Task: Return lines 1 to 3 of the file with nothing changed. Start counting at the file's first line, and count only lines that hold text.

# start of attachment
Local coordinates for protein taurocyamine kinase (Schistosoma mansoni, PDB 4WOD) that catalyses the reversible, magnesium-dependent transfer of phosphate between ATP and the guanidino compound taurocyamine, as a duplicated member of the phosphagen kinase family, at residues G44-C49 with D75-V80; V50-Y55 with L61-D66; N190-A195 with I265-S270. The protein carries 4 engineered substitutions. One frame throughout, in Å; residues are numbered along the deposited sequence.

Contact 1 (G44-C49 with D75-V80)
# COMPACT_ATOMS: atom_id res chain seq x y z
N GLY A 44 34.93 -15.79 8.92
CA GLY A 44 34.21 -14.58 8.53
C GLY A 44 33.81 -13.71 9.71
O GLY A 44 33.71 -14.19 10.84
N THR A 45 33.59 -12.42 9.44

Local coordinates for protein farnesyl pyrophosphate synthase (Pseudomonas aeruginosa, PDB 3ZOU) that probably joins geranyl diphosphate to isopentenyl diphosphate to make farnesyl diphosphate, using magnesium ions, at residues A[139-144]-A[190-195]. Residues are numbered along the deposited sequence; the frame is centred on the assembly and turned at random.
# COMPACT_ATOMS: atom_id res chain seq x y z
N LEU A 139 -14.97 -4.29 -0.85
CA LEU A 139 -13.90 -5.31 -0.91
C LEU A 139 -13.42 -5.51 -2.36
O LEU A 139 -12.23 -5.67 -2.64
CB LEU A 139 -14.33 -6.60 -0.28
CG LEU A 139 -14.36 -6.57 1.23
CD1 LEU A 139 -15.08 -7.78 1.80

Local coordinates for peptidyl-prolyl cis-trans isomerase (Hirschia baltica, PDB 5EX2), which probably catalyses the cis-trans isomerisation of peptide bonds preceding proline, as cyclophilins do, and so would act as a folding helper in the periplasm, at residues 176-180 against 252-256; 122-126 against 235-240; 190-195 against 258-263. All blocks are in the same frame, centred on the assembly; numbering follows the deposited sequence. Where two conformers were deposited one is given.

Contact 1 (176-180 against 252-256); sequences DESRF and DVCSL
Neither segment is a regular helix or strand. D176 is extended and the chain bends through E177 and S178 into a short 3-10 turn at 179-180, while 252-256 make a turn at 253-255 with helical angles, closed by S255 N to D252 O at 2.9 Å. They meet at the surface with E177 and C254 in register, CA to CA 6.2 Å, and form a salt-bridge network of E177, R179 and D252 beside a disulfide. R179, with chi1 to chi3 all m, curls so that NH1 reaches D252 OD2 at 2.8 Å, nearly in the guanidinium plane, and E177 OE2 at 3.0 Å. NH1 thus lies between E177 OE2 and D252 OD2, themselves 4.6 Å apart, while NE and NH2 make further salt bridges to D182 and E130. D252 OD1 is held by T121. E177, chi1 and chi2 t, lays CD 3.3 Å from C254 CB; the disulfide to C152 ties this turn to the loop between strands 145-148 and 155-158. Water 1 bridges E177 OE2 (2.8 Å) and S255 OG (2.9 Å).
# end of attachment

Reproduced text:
Local coordinates for protein taurocyamine kinase (Schistosoma mansoni, PDB 4WOD) that catalyses the reversible, magnesium-dependent transfer of phosphate between ATP and the guanidino compound taurocyamine, as a duplicated member of the phosphagen kinase family, at residues G44-C49 with D75-V80; V50-Y55 with L61-D66; N190-A195 with I265-S270. The protein carries 4 engineered substitutions. One frame throughout, in Å; residues are numbered along the deposited sequence.

Contact 1 (G44-C49 with D75-V80)
# COMPACT_ATOMS: atom_id res chain seq x y z